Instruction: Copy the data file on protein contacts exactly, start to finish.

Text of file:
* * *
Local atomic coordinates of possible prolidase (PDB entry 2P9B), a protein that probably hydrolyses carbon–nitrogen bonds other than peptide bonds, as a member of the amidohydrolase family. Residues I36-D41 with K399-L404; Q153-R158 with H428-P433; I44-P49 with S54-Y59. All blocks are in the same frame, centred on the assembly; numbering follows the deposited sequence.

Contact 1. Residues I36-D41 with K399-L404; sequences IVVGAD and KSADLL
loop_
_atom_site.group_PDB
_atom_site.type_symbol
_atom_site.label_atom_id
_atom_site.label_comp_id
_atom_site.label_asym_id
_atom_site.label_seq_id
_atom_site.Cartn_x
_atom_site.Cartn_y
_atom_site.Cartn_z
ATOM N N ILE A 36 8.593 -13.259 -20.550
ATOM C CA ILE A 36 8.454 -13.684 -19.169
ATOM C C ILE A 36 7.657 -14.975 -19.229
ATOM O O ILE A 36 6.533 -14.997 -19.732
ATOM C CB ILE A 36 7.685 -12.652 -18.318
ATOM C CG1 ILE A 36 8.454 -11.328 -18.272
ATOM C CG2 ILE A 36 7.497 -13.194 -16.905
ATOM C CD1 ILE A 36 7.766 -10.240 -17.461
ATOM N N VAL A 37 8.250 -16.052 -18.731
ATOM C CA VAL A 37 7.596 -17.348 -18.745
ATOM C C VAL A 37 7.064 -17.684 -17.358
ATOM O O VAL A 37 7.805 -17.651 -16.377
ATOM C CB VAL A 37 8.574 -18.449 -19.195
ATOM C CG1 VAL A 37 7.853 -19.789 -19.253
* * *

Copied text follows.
Local atomic coordinates of possible prolidase (PDB entry 2P9B), a protein that probably hydrolyses carbon–nitrogen bonds other than peptide bonds, as a member of the amidohydrolase family. Residues I36-D41 with K399-L404; Q153-R158 with H428-P433; I44-P49 with S54-Y59. All blocks are in the same frame, centred on the assembly; numbering follows the deposited sequence.

Contact 1. Residues I36-D41 with K399-L404; sequences IVVGAD and KSADLL
loop_
_atom_site.group_PDB
_atom_site.type_symbol
_atom_site.label_atom_id
_atom_site.label_comp_id
_atom_site.label_asym_id
_atom_site.label_seq_id
_atom_site.Cartn_x
_atom_site.Cartn_y
_atom_site.Cartn_z
ATOM N N ILE A 36 8.593 -13.259 -20.550
ATOM C CA ILE A 36 8.454 -13.684 -19.169
ATOM C C ILE A 36 7.657 -14.975 -19.229
ATOM O O ILE A 36 6.533 -14.997 -19.732
ATOM C CB ILE A 36 7.685 -12.652 -18.318
ATOM C CG1 ILE A 36 8.454 -11.328 -18.272
ATOM C CG2 ILE A 36 7.497 -13.194 -16.905
ATOM C CD1 ILE A 36 7.766 -10.240 -17.461
ATOM N N VAL A 37 8.250 -16.052 -18.731
ATOM C CA VAL A 37 7.596 -17.348 -18.745
ATOM C C VAL A 37 7.064 -17.684 -17.358
ATOM O O VAL A 37 7.805 -17.651 -16.377
ATOM C CB VAL A 37 8.574 -18.449 -19.195
ATOM C CG1 VAL A 37 7.853 -19.789 -19.253